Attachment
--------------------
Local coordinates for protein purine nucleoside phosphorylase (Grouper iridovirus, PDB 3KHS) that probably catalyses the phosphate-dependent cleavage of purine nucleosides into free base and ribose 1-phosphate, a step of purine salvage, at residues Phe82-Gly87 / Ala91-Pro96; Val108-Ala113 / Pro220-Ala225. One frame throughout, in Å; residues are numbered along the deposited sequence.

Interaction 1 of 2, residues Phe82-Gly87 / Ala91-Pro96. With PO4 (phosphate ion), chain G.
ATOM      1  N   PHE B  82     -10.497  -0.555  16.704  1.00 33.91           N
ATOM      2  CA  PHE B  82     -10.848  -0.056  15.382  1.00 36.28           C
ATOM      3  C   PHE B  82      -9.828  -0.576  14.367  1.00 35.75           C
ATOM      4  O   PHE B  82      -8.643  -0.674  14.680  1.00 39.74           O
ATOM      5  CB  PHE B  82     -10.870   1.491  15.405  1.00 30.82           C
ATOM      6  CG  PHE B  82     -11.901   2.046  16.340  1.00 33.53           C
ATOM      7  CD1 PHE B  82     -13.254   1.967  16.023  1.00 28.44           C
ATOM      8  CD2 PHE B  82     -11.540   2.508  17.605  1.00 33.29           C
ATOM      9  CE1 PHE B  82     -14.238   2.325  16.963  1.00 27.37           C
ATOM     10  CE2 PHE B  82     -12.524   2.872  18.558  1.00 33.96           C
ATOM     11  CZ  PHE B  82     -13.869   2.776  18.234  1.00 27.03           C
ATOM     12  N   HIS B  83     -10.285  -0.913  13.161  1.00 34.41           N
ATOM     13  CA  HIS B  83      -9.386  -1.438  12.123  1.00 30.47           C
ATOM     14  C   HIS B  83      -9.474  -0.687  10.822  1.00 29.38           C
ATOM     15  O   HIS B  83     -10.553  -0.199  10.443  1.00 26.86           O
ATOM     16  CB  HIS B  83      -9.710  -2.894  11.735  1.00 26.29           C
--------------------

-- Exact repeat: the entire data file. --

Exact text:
Local coordinates for protein purine nucleoside phosphorylase (Grouper iridovirus, PDB 3KHS) that probably catalyses the phosphate-dependent cleavage of purine nucleosides into free base and ribose 1-phosphate, a step of purine salvage, at residues Phe82-Gly87 / Ala91-Pro96; Val108-Ala113 / Pro220-Ala225. One frame throughout, in Å; residues are numbered along the deposited sequence.

Interaction 1 of 2, residues Phe82-Gly87 / Ala91-Pro96. With PO4 (phosphate ion), chain G.
ATOM      1  N   PHE B  82     -10.497  -0.555  16.704  1.00 33.91           N
ATOM      2  CA  PHE B  82     -10.848  -0.056  15.382  1.00 36.28           C
ATOM      3  C   PHE B  82      -9.828  -0.576  14.367  1.00 35.75           C
ATOM      4  O   PHE B  82      -8.643  -0.674  14.680  1.00 39.74           O
ATOM      5  CB  PHE B  82     -10.870   1.491  15.405  1.00 30.82           C
ATOM      6  CG  PHE B  82     -11.901   2.046  16.340  1.00 33.53           C
ATOM      7  CD1 PHE B  82     -13.254   1.967  16.023  1.00 28.44           C
ATOM      8  CD2 PHE B  82     -11.540   2.508  17.605  1.00 33.29           C
ATOM      9  CE1 PHE B  82     -14.238   2.325  16.963  1.00 27.37           C
ATOM     10  CE2 PHE B  82     -12.524   2.872  18.558  1.00 33.96           C
ATOM     11  CZ  PHE B  82     -13.869   2.776  18.234  1.00 27.03           C
ATOM     12  N   HIS B  83     -10.285  -0.913  13.161  1.00 34.41           N
ATOM     13  CA  HIS B  83      -9.386  -1.438  12.123  1.00 30.47           C
ATOM     14  C   HIS B  83      -9.474  -0.687  10.822  1.00 29.38           C
ATOM     15  O   HIS B  83     -10.553  -0.199  10.443  1.00 26.86           O
ATOM     16  CB  HIS B  83      -9.710  -2.894  11.735  1.00 26.29           C